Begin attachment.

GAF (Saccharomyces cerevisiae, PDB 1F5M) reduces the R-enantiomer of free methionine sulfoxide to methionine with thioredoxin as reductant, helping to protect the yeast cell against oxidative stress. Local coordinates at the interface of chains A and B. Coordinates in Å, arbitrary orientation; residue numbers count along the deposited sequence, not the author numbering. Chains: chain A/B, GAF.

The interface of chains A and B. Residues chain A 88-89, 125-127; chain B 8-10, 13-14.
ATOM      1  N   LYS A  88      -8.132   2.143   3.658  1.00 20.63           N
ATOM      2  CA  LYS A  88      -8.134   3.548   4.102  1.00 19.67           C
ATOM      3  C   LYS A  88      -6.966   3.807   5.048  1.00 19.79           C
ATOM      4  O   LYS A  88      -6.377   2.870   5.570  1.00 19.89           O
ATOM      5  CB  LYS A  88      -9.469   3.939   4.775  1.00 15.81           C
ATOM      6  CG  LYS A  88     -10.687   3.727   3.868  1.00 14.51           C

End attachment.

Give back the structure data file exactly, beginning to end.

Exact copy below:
GAF (Saccharomyces cerevisiae, PDB 1F5M) reduces the R-enantiomer of free methionine sulfoxide to methionine with thioredoxin as reductant, helping to protect the yeast cell against oxidative stress. Local coordinates at the interface of chains A and B. Coordinates in Å, arbitrary orientation; residue numbers count along the deposited sequence, not the author numbering. Chains: chain A/B, GAF.

The interface of chains A and B. Residues chain A 88-89, 125-127; chain B 8-10, 13-14.
ATOM      1  N   LYS A  88      -8.132   2.143   3.658  1.00 20.63           N
ATOM      2  CA  LYS A  88      -8.134   3.548   4.102  1.00 19.67           C
ATOM      3  C   LYS A  88      -6.966   3.807   5.048  1.00 19.79           C
ATOM      4  O   LYS A  88      -6.377   2.870   5.570  1.00 19.89           O
ATOM      5  CB  LYS A  88      -9.469   3.939   4.775  1.00 15.81           C
ATOM      6  CG  LYS A  88     -10.687   3.727   3.868  1.00 14.51           C